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Counting in Navajo

Language overview

Forty-two in Navajo Navajo (diné bizaad) is an Athabaskan language of the Dené-Yeniseian family spoken by the Navajo people in the south-western United States (Arizona, New Mexico, Utah, Colorado) and in Mexico (Chihuahua, Sonora), with roughly 150,000 speakers.

  • 1 – tʼááłáʼí
  • 2 – naaki
  • 3 – tááʼ
  • 4 – dį́į́ʼ
  • 5 – ashdlaʼ
  • 6 – hastą́ą́
  • 7 – tsostsʼid
  • 8 – tseebíí
  • 9 – náhástʼéí
  • 10 – neeznáá
  • 11 – łáʼtsʼáadah
  • 12 – naakitsʼáadah
  • 13 – tááʼtsʼáadah
  • 14 – dį́į́ʼtsʼáadah
  • 15 – ashdlaʼáadah
  • 16 – hastą́ʼáadah
  • 17 – tsostsʼidtsʼáadah
  • 18 – tseebíítsʼáadah
  • 19 – náhástʼéítsʼáadah
  • 20 – naadiin
  • 30 – tádiin
  • 40 – dízdiin
  • 50 – ashdladiin
  • 60 – hastą́diin
  • 70 – tsostsʼidiin
  • 80 – tseebídiin
  • 90 – náhástʼédiin
  • 100 – tʼááłáhádí neeznádiin
  • 1,000 – tʼááłáhádí mííl
  • one million – tʼááłáhádí mííltsoh

Navajo numbering rules

Now that you’ve had a gist of the most useful numbers, let’s move to the writing rules for the tens, the compound numbers, and why not the hundreds, the thousands and beyond (if possible).

  • Numbers from one to ten are specific words, namely tʼááłáʼí [1], naaki [2], tááʼ [3], dį́į́ʼ [4], ashdlaʼ [5], hastą́ą́ [6], tsostsʼid [7], tseebíí [8], náhástʼéí [9], and neeznáá [10].
  • Numbers from eleven to nineteen are formed by adding the additive suffix -tsʼáadah (plus ten) to the matching digit: łáʼtsʼáadah [11], naakitsʼáadah [12], tááʼtsʼáadah [13], dį́į́ʼtsʼáadah [14], ashdlaʼáadah [15] (the suffix loses its initial tsʼ becoming -áadah when added to five, ashdlaʼ), hastą́ʼáadah [16], tsostsʼidtsʼáadah [17], tseebíítsʼáadah [18], and náhástʼéítsʼáadah [19].
  • Tens are formed by adding the multiplicative suffix -diin (times ten) to the matching digit: naadiin [20], tádiin [30], dízdiin [40], ashdladiin [50], hastą́diin [60], tsostsʼidiin [70], tseebídiin [80], and náhástʼédiin [90]. We can see a loss of the final consonant or a reduction in vowel length in the multiplier digit when adding the -diin suffix: naaki becomes naa-, tááʼ > tá-, dį́į́ʼ > díz-, ashdlaʼ > ashdla-, hastą́ą́ > hastą́-, tsostsʼid > tsostsʼi-, tseebíí > tseebí-, náhástʼéí > náhástʼé-, neeznáá > neezná-.
  • In compound numerals, the combining forms of the digits have irregular vowel and consonants changes. One is either łáaʼii (digit one), -łá’- (as in łáʼ-tsʼáadah [11]), or tʼááłáʼí (used in larger numbers and with a distributive plural prefix, like 100, 1,000, i.e. the powers of ten bigger than ten itself).
  • The compound numbers based on twenty and forty (21-29, 41-49) are formed by suffixing the unit digit to the ten digit (e.g.: naadįįnaaki [22], made of naadiin [20] and naaki [2], dízdįįłaʼ [41], made of dízdiin [40] and -łaʼ [1]). The -diin suffix appears in the combining form -dįį-.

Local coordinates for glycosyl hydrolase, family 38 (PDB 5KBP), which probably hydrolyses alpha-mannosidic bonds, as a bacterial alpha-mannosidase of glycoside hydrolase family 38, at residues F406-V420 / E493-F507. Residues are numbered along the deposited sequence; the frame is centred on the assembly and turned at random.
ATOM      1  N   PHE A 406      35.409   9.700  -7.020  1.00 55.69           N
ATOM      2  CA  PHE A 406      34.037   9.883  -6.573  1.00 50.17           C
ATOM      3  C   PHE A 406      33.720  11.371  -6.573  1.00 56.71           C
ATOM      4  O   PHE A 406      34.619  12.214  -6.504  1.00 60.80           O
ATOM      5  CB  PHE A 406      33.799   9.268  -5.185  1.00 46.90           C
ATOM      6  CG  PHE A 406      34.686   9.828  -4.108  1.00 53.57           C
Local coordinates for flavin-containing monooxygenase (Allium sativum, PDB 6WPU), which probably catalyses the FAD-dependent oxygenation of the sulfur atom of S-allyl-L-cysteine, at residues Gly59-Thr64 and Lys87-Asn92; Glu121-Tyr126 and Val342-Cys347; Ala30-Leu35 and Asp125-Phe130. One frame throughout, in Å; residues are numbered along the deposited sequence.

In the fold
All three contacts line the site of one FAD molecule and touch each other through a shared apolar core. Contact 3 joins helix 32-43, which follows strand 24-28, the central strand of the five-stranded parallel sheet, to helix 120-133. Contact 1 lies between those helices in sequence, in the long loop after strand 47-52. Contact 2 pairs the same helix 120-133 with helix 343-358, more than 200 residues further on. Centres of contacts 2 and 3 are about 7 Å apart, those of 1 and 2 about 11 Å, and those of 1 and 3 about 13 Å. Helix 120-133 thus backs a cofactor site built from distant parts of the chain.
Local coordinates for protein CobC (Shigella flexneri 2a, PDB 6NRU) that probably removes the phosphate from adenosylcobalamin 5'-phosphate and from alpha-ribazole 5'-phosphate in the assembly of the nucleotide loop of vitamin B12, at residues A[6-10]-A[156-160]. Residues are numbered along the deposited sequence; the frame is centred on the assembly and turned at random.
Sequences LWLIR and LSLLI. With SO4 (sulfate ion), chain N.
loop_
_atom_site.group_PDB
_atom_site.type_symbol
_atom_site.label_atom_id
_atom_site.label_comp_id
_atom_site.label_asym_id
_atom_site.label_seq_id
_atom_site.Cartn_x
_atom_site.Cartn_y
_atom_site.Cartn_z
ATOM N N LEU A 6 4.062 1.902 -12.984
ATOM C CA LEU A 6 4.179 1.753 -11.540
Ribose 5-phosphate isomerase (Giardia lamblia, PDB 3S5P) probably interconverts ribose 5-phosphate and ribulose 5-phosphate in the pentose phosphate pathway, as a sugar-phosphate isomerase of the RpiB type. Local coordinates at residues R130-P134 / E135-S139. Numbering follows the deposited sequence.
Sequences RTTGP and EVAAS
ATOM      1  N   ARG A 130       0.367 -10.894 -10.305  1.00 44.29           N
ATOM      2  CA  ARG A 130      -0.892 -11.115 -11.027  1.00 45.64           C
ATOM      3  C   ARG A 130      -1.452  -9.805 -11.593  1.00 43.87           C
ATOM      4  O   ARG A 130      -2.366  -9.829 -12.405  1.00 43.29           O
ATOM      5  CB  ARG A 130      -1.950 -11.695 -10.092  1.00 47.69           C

• The other compound numbers are formed by putting dóó baʼąą (meaning and in addition to it) between the ten and the unit (e.g.: tádiin dóó baʼąą ashdlaʼ [35], hastą́diin dóó baʼąą tseebíí [68]).
  • The word hundred (neeznádiin) is formed the same way as the tens, i.e. by adding the multiplicative suffix -diin (times 10) to ten itself. The hundreds are formed by adding the multiplicative enclitic -di to the matching digit multiplier, then a space and the word hundred: tʼááłáhádí neeznádiin [100], naakidi neeznádiin [200], táadi neeznádiin [300], dį́įʼdi neeznádiin [400], ashdladi neeznádiin [500], hastą́ądi neeznádiin [600], tsostsʼidi neeznádiin [700], tseebíidi neeznádiin [800], and náhástʼéidi neeznádiin [900].
  • The word thousand (mííl) comes from the Spanish mil. Thousands are formed the same way as hundreds: tʼááłáhádí mííl [1,000], naakidi mííl [2,000], táadi mííl [3,000], dį́įʼdi mííl [4,000]…
  • The word million (mííltsoh) is made by adding the morphem -tsoh (big) to mííl. Millions are formed the same way as hundreds and thousands: tʼááłáhádí mííltsoh [1 million], naakidi mííltsoh [2 million]…

Write a number in full in Navajo

Let’s move now to the practice of the numbering rules in Navajo. Will you guess how to write a number in full? Enter a number and try to write it down in your head, or maybe on a piece of paper, before displaying the result.

Books

Dine Bizaad: Speak, Read, Write Navajo Dine Bizaad: Speak, Read, Write Navajo
by , editors Salina Bookshelf (1995)
[Amazon.com Amazon.com]

Colloquial Navajo: A Dictionary Colloquial Navajo: A Dictionary
by , editors Hippocrene Books (1994)
[Amazon.com Amazon.com]

Parlons navajo : mythes, langue et culture Parlons navajo : mythes, langue et culture
by , editors L’Harmattan (2002)
[Amazon.com Amazon.com]

Athapaskan languages

Carrier, Dogrib, Hupa, Navajo, Siletz dee-ni, Tlingit, and Tolowa.

Other supported languages

As the other currently supported languages are too numerous to list extensively here, please select a language from the full list of supported languages.

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